Global stock markets fall as inflation and economic worries linger

On Thursday, global equities fell to an 18-month low as investors worried that high inflation could persist, forcing central banks to continue tightening monetary policy. U.S. stocks ended a choppy session down slightly as investors juggled concerns about lingering inflation with evidence it could top. Since plunging from its all-time high in January, the S&P 500 has come dangerously close to confirming a bear market. A German warning that Russia was now using energy supplies as a “weapon” has heightened economic concerns in Europe. The STOXX 600 index fell 0.75% across Europe. As of 5:09 p.m. ET, the MSCI World Stock Index was down 0.69% (21:09 GMT).

Oil prices settled mixed on supply fears due to the impending European Union ban on Russian oil. Brent crude fell 6 cents to settle at $107.45 a barrel. WTI crude rose 42 cents, or 0.4%, to settle at $106.13. The U.S. Department of Labor said the producer price index for final demand rose 0.5% in April, slower than the 1.6% rise in March, as rising utility costs energy products moderated.

This leading global index is nearly 20% lower for the year. The Dow Jones Industrial Average fell 103.81 points, or 0.33%, to 31,730.3, the S&P 500 lost 5.1 points, or 0.13%, to 3,930.08 and the Nasdaq Composite added 6.73 points, or 0.06%, to 11,370.96. The dollar hit a 20-year high as global economic fears boosted its appeal as a safe haven. The dollar index rose 0.711% after touching 104.92, its highest since December 12, 2002. The euro fell 0.02% to $1.0377 after falling to 1.0352, its lowest since January 3, 2017.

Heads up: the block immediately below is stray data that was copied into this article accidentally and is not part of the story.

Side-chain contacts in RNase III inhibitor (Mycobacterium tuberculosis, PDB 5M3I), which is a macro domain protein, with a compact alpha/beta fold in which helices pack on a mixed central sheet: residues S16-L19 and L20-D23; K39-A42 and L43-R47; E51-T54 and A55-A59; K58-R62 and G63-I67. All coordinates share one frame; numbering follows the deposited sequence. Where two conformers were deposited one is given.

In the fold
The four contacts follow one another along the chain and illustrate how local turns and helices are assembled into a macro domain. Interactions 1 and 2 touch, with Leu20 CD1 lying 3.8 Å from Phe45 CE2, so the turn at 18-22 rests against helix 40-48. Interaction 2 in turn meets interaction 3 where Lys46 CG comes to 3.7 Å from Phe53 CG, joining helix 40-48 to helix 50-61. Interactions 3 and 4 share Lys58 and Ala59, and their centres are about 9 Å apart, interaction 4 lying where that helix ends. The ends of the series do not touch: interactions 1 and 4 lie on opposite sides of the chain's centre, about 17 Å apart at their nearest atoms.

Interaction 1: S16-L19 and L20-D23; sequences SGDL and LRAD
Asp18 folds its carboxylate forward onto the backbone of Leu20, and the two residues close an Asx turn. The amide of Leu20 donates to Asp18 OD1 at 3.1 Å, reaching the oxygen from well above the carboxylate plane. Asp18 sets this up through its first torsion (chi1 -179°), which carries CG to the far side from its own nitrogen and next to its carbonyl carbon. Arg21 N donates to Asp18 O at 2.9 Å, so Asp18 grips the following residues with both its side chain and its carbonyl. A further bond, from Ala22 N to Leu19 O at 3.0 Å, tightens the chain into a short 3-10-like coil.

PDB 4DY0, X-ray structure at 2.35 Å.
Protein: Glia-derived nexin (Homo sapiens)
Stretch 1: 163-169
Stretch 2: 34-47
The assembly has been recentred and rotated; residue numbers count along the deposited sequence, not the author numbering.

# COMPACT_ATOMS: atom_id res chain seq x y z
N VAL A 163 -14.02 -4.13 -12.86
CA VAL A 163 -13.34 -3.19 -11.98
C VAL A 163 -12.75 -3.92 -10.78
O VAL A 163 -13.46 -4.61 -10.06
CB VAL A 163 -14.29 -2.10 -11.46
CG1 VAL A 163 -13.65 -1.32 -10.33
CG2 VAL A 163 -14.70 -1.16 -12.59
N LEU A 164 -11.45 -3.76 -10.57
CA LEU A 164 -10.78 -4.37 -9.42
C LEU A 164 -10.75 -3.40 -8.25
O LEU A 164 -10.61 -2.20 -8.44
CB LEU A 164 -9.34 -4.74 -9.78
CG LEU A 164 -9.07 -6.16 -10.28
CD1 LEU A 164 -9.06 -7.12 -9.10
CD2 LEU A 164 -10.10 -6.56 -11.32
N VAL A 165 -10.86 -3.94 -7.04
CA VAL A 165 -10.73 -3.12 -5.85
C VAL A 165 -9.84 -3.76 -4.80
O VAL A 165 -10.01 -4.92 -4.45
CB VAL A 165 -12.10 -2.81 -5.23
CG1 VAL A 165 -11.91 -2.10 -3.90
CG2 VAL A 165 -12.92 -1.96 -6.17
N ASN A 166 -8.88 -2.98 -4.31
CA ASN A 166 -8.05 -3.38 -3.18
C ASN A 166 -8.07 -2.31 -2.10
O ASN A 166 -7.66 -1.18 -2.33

Consumer price inflation slowed to an 8.3% year-on-year rise in April from March’s 8.5% pace, but beat the 8.1% forecast by economists. “It’s been a tough time for financial assets since the Fed raised rates…and the ensuing strength in the U.S. jobs market and CPI data heightened concerns about the extent of the task facing the Fed,” the analysts at ANZ Bank wrote.

The rout continued in the cryptocurrency markets, with the collapse of the so-called stablecoin TerraUSD; selloff in bitcoin and a 15% drop in the next biggest crypto, ether. nL3N2X337U]Tether, currently the largest stablecoin in the world by market capitalization with a value directly pegged to the dollar, broke below its so-called “peg” to the US dollar. The global selloff has now wiped over $1 trillion from the crypto markets. About 35% of that loss came this week.

Major pan-Asia-Pacific indices closed down 2.5% to a 22-month low overnight. Japan’s Nikkei fell 1.8. Emerging market stocks lost 2.28%. US Treasury yields slipped. The 10-year Treasury yield US10YT=RR fell 7.1 basis points to 2.843% after the benchmark US government bond fell to an early morning low of 2.816%. Germany’s 10-year yield, the benchmark for Europe, fell 15 basis points to 0.85%, its lowest in nearly two weeks.

“The collapse of the TerraUSD peg had unpleasant and predictable fallout. We saw a large sell-off in BTC, ETH and most ALT coins,” said Richard Usher, Head of OTC Trading at BCB Group. , referencing other cryptocurrencies. Precious metals also fell. Spot gold fell 1.7% to $1,821.52 an ounce. US gold futures fell 1.7% to $1,821.52 an ounce. fell 1.64% to $1,823.80 an ounce.

Benchmark copper on the London Metal Exchange (LME) fell 3.6% to $9,000 a tonne in official trading after falling to $8,938. Prices are down 17% from the record high of $10,845 reached in March.

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  • Global stock markets fall as inflation and economic worries linger
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